Consumer Credit in the U.S. rose in November 2012 in some specific areas, including the automotive sector and in the world of student loans. This credit debt increase, totaling $16 billion, rose from $14.6 billion in October. Interestingly, the predicted level was only $12 billion, a good sign that credit is getting better. But what are the effects of this rise on the larger economy?
Credit and the Economy
With the rise in consumer debt, there is an up-tick in the quality of the economy, as people are purchasing more, trusting that their credit is of higher quality than in previous months. The growing capacity to borrow will also push the expansion of credit as the months pass, predict experts in the field. However, even as consumer credit rises, stocks are falling, including the Standard and Poor’s, or S&P, 500.
Part of the credit rise has to do with growing student loans in the country. Student loans, which are now lent by the federal government, also saw a rise of $4.9 billion in November. A component of the credit rise in November 2012 may have been related to fear over the recent fiscal cliff kerfuffle in Washington, which had already begun to scare some investors back then.
With a deal having passed, it is likely that consumer credit will grow steadily as faith in an improving economy rises. The expanding push in credit will help to bolster the economy as we go forward into the cold opening months of 2013. Hopefully it will be pushed forward by the new fiscal cliff deal, though the potentially gathering storm in the economy in late February or early March might cause another dark mark to form in the upcoming predictive data.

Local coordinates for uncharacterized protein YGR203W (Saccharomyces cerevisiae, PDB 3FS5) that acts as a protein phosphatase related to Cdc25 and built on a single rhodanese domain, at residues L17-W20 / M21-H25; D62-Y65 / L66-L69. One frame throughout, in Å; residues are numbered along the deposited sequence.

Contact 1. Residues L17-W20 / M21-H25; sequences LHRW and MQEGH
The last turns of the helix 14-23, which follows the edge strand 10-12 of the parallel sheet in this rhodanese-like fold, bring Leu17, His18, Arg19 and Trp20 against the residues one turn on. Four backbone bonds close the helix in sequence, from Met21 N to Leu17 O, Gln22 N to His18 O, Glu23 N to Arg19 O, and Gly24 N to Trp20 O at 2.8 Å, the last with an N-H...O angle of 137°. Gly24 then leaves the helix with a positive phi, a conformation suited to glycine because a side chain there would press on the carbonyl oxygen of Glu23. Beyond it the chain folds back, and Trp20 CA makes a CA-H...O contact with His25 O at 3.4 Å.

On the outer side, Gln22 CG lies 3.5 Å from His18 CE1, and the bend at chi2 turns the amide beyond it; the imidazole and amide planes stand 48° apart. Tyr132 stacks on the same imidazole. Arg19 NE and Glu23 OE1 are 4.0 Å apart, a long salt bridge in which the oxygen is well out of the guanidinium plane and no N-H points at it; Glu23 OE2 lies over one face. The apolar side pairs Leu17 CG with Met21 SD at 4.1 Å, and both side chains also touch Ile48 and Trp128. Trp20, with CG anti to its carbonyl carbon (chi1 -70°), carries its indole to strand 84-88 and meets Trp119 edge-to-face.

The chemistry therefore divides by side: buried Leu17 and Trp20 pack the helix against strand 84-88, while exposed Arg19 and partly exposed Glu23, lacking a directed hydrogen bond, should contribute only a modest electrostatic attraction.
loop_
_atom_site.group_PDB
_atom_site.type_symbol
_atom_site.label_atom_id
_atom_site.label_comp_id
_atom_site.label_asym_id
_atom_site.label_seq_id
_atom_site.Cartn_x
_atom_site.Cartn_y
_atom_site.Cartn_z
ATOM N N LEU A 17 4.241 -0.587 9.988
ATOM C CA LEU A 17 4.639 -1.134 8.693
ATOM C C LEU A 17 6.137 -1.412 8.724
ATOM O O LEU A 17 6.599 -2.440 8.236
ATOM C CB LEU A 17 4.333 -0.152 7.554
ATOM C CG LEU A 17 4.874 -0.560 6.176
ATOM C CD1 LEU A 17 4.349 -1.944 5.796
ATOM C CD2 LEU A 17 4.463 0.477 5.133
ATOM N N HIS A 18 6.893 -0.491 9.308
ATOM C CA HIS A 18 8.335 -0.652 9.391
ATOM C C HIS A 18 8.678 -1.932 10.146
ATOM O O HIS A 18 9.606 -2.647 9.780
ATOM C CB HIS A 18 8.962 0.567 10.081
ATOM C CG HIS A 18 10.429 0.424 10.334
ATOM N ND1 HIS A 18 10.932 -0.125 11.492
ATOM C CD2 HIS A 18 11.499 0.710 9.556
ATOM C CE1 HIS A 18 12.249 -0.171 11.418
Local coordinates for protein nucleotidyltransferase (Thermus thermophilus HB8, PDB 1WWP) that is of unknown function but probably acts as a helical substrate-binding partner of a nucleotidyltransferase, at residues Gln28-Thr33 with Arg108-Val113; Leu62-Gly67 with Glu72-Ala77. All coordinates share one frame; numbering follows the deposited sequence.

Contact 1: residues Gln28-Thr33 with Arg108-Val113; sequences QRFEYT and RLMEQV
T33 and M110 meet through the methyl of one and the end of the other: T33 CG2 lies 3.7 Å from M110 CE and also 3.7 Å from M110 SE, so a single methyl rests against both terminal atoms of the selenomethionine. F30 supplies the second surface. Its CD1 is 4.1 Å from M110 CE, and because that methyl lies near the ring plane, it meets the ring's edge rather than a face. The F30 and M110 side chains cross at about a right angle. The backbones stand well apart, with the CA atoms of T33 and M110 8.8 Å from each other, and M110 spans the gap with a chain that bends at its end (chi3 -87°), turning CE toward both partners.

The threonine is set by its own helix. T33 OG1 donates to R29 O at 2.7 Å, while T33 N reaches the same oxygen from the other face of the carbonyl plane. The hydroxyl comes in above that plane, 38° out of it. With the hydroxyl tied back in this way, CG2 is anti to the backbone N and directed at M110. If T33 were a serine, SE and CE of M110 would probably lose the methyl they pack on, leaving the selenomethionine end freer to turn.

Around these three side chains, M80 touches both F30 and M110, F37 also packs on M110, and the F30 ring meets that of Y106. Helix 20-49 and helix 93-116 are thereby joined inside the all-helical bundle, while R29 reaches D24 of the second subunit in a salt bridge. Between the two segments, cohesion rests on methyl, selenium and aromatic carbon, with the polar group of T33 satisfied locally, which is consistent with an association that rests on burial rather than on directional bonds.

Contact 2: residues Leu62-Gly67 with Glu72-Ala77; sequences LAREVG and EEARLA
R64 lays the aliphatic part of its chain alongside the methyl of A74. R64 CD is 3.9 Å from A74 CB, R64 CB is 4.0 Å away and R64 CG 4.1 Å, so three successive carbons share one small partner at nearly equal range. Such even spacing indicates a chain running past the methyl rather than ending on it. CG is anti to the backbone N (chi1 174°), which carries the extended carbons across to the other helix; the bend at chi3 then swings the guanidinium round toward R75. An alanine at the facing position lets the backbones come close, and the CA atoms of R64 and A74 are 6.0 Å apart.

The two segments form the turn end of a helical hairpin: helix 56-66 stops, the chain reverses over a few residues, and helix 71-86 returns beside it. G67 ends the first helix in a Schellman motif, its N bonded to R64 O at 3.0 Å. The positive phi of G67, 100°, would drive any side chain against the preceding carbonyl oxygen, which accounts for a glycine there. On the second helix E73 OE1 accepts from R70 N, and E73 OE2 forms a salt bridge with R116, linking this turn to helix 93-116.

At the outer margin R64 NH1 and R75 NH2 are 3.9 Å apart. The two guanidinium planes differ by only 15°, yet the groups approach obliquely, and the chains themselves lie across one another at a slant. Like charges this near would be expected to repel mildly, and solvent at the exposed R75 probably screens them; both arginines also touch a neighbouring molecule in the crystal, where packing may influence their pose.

Unfortunately, predictive data will have to wait until about five weeks after last month’s end for the next Consumer Credit Report to see how things have progressed – the standard waiting period for the numbers to be crunched, the t’s crossed, and the i’s dotted. Data for the report is collected from a variety of resources, including major retailers, banks, finance companies, and credit unions, as well as other resources.